You can take issue with some particular examples used by David Books, as readers did in the comments because Brooks made the grievous error of mentioning health care and Trump, thus invoking the activists for single payer health care and anti-deplorables, but his point was about the cost of bureaucracy on people’s now-crushed souls.
The growth of bureaucracy costs America over $3 trillion in lost economic output every year, Gary Hamel and Michele Zanini estimated in 2016 in The Harvard Business Review. That was about 17 percent of G.D.P. According to their analysis, there is now one administrator or manager for every 4.7 employees, doing things like designing anti-harassment trainings, writing corporate mission statements, collecting data and managing “systems.”
This situation is especially grave in higher education. The Massachusetts Institute of Technology now has almost eight times as many nonfaculty employees as faculty employees. In the University of California system, the number of managers and senior professionals swelled by 60 percent between 2004 and 2014. The number of tenure-track faculty members grew by just 8 percent.
We’ve become a nation of administrators adminstering adminstrators who administer administration. You want DEI? It needs administrators. Title IX? Administrators. Breathing? Administrators.
Brooks tries not to pick a fight with the vast army of Americans who earn their daily bread by getting paid to administrate.
The general job of administrators, who are invariably good and well-meaning people, is to supervise and control, and they gain power and job security by hiring more people to work for them to create more supervision and control. In every organization I’ve interacted with, the administrators genuinely want to serve the mission of the organization, but the nature of their jobs is to enforce compliance with this or that rule.
Are they “invariably good and well-meaning people”? Is the guy who wants to be an executioner just doing his job administering the Iron Rule of Executions instead of the Iron Rule of Bureaucracy? And if you think it’s easy to be an executioner, you should see the rules.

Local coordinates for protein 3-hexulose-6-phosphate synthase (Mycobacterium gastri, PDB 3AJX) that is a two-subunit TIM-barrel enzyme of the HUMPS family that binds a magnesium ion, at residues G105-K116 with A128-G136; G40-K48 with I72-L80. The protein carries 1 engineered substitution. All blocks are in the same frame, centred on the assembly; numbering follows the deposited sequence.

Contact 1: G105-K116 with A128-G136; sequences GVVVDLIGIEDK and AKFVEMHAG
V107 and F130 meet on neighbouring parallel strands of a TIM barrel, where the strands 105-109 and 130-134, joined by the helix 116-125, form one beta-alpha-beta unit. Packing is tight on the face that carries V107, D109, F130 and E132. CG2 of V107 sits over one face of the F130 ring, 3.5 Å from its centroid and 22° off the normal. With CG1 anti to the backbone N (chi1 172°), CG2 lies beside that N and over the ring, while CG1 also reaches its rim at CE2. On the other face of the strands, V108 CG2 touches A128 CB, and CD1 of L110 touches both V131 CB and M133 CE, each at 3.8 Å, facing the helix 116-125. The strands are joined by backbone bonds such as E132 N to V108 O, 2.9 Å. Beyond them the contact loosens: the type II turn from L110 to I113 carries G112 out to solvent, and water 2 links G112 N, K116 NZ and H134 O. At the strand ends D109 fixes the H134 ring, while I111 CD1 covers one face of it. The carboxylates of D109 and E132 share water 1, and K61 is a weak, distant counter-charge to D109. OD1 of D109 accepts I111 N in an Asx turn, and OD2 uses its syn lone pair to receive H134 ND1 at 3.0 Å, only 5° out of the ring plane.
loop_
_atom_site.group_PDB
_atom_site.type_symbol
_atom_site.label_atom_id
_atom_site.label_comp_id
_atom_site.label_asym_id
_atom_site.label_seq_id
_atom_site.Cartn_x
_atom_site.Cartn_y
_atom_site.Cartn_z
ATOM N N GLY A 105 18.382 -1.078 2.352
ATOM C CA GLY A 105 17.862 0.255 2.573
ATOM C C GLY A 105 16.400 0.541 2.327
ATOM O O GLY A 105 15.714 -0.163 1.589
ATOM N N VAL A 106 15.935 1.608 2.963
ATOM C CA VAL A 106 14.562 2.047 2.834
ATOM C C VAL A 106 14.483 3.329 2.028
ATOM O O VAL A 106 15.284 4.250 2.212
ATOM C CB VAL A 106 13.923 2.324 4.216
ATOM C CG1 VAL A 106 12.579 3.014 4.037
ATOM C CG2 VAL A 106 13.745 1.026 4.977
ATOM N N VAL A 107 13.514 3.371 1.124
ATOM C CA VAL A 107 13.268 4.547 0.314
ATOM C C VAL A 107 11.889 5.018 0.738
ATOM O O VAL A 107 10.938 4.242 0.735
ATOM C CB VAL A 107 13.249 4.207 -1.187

But why do we tolerate being forced to choose whether to live as a rat in someone’s maze or let them steal our time and soul rather than fight back?
Their power is similar to what Annie Lowrey of The Atlantic has called the “time tax.” If you’ve ever fought a health care, corporate or university bureaucracy, you quickly realize you don’t have the time for it, so you give up. I don’t know about you, but my health insurer sometimes denies my family coverage for things that seem like obvious necessities, but I let it go unless it’s a major expense. I calculate that my time is more valuable.
This is death by a thousand paper cuts. Whether bureaucrats know it (some do, obviously, but as a general rule, it’s unlikely they give it any thought) or not, they justify the misery they cause by believing they are just doing their job administering the good rules that keep society functioning for its own good. They are the safety mongers. They are the gatekeepers of conformity.
This state of affairs pervades American life. Childhood is now thoroughly administered. I’m lucky enough to have grown up at a time when parents let children roam free to invent their own games and solve their own problems. Now kids’ activities, from travel sports to recess, are supervised, and rules dominate. Parents are afraid their kids might be harmed, but as Jonathan Haidt and Greg Lukianoff have argued, by being overprotective, parents make their kids more fragile and more vulnerable to harm.
By the time students get to college, they have already been forced into the square hole.
High school students design their lives to fit the metrics that college admissions officers require. And what traits are selective schools looking for? They’re looking for students who are willing to conform to the formulas the gatekeepers devise.
But it’s not just your academic life under scrutiny. It’s like Rule 34, if there is a human activity, there is a bureaucrat to manage it.
In a recent essay in Liberties Journal, he illustrates how administrators control campus life by citing the rules they have devised to govern how members of the campus community should practice sadomasochistic sex: “When parties consent to BDSM 3, or other forms of kink, nonconsent may be shown by the use of a safe word, whereas actions and words that may signal nonconsent in non-kink situations, such as force or violence, may be deemed signals of consent.” Do institutions really need to govern private life this minutely?
Perhaps this was inevitable given the explosion of people with dubious college degrees who needed jobs, and so jobs were created so they had someplace to go on Monday mornings. But the upshot is that we’ve become a nation ruled not by presidents or CEOs, but by administrators who spout the mantras written in scripts for them to stymie thought.
In his Liberties essay, Edmundson writes that this kind of power is now centerless. Presidents and executives don’t run companies, universities or nations. Power is now held by everyone who issues work surveys and annual reports, the people who create H.R. trainings and collect data. He concludes: “They are using the terms of liberation to bring more and more free people closer to mental serfdom. Some day they will awaken in a cage of their own devising, so harshly confining that even they, drunk on their own virtue, will have to notice how their lives are the lives of snails tucked in their shells.”
Edmundson was an optimist and no doubt there will be a study that proves him wrong.